Thursday, August 14, 2008

Britain's libel laws are stifling free speech

British libel laws are stifling free speech around the world as wealthy businessmen and celebrities increasingly turn to UK courts to silence their critics abroad, the United Nations has warned.

In a report published yesterday, the UN's Committee on Human Rights criticises the phenomenon of "libel tourism", where foreign businessmen and millionaires use the High Court in London to sue foreign publishers under claimant-friendly defamation laws.

It said that UK defamation law had discouraged critical media reporting on serious public interest matters, affecting the ability of scholars and journalists to publish their work.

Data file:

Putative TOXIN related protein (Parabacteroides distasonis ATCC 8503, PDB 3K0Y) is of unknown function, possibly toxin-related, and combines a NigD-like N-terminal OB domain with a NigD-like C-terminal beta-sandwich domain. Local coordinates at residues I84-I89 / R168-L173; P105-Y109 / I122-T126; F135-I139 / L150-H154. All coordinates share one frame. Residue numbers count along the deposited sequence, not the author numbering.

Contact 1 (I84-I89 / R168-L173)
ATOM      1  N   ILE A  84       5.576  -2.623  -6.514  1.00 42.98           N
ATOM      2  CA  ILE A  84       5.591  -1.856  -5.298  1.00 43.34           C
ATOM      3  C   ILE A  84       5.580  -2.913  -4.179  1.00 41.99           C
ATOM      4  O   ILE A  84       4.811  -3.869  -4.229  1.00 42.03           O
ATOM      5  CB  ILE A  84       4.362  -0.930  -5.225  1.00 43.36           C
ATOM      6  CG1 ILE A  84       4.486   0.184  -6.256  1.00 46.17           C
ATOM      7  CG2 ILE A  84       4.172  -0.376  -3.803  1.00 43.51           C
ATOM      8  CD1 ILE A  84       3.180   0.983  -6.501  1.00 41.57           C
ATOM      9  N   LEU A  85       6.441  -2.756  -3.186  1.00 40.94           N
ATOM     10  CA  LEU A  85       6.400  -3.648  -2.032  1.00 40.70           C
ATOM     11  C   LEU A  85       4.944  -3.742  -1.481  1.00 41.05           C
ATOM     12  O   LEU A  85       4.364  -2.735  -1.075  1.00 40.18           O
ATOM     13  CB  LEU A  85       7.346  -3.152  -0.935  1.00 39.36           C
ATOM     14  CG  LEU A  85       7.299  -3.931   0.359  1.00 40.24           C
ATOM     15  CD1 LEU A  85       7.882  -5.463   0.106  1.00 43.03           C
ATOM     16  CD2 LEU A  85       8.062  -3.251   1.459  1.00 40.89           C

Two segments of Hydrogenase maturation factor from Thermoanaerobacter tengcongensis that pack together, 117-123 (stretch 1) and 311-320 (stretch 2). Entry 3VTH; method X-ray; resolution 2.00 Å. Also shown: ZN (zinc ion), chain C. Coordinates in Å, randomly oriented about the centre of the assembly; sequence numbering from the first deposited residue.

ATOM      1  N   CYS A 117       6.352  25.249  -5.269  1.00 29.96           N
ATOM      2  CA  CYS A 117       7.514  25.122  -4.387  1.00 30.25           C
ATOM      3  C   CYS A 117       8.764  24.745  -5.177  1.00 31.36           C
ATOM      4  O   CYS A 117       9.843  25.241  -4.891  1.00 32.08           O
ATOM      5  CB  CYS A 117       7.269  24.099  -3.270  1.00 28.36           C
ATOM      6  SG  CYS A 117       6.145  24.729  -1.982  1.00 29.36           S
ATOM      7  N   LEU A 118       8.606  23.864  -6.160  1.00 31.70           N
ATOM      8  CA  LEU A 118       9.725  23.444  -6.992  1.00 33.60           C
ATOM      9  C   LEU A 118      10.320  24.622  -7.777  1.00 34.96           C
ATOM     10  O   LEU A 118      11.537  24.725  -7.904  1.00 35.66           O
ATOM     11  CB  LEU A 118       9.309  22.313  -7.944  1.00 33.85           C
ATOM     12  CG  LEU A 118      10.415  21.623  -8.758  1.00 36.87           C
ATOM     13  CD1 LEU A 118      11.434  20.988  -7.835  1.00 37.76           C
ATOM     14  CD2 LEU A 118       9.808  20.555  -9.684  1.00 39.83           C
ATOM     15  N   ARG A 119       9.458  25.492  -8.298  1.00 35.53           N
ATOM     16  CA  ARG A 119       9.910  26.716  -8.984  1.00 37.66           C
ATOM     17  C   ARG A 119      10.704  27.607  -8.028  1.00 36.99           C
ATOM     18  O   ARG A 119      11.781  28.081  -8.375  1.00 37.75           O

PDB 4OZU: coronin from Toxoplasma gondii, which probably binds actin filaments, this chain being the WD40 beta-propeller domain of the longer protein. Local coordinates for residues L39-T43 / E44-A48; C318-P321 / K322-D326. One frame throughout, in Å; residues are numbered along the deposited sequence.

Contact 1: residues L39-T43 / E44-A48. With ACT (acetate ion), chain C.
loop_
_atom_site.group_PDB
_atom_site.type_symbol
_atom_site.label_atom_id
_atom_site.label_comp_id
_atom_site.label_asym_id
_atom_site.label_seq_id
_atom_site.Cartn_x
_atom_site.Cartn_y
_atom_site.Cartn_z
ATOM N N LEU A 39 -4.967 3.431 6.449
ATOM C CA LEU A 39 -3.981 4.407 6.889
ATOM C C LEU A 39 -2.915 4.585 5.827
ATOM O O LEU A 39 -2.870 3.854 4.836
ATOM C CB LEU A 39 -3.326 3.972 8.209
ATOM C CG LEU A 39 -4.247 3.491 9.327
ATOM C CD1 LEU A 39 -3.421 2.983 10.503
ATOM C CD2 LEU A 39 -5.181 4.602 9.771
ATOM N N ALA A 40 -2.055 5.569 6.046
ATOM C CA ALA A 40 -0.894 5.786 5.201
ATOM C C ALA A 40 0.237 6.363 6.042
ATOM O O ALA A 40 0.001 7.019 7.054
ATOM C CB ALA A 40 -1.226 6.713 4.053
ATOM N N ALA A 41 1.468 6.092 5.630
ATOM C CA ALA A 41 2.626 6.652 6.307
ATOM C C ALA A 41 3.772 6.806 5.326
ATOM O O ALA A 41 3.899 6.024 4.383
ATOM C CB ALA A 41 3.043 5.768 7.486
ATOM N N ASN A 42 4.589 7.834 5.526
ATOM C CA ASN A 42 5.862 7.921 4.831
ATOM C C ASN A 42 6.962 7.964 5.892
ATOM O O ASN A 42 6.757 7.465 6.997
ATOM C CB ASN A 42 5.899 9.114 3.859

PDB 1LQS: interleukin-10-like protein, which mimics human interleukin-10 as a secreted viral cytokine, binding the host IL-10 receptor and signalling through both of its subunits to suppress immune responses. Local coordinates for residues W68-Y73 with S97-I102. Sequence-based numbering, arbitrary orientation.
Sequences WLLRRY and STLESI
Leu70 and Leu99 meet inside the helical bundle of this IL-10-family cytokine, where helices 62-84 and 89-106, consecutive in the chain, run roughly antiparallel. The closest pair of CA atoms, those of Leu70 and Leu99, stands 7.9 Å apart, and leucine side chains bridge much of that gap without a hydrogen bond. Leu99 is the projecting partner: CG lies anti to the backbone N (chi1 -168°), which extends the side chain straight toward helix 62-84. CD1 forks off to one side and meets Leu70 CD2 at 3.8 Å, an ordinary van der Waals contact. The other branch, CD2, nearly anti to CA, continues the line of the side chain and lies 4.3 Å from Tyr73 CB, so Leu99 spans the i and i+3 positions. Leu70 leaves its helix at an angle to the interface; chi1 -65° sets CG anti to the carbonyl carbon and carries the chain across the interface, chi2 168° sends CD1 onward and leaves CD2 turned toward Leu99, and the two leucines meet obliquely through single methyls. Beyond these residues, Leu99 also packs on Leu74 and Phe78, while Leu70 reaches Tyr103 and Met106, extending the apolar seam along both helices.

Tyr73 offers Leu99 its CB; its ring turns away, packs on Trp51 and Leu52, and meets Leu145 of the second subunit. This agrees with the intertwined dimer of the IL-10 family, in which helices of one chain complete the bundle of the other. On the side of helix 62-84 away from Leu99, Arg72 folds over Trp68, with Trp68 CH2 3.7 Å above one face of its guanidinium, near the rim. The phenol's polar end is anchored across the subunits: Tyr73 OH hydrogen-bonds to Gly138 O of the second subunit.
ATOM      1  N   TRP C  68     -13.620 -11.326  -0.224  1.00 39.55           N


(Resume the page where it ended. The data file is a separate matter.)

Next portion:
The report cites the case of Dr Rachel Ehrenfeld, an American researcher who was sued in London by a Saudi businessman and his two sons over a book which was not published in the UK, although 23 copies were sold into the jurisdiction via the internet and one chapter was available online.

[disturbing stuff -- read more at The Independent]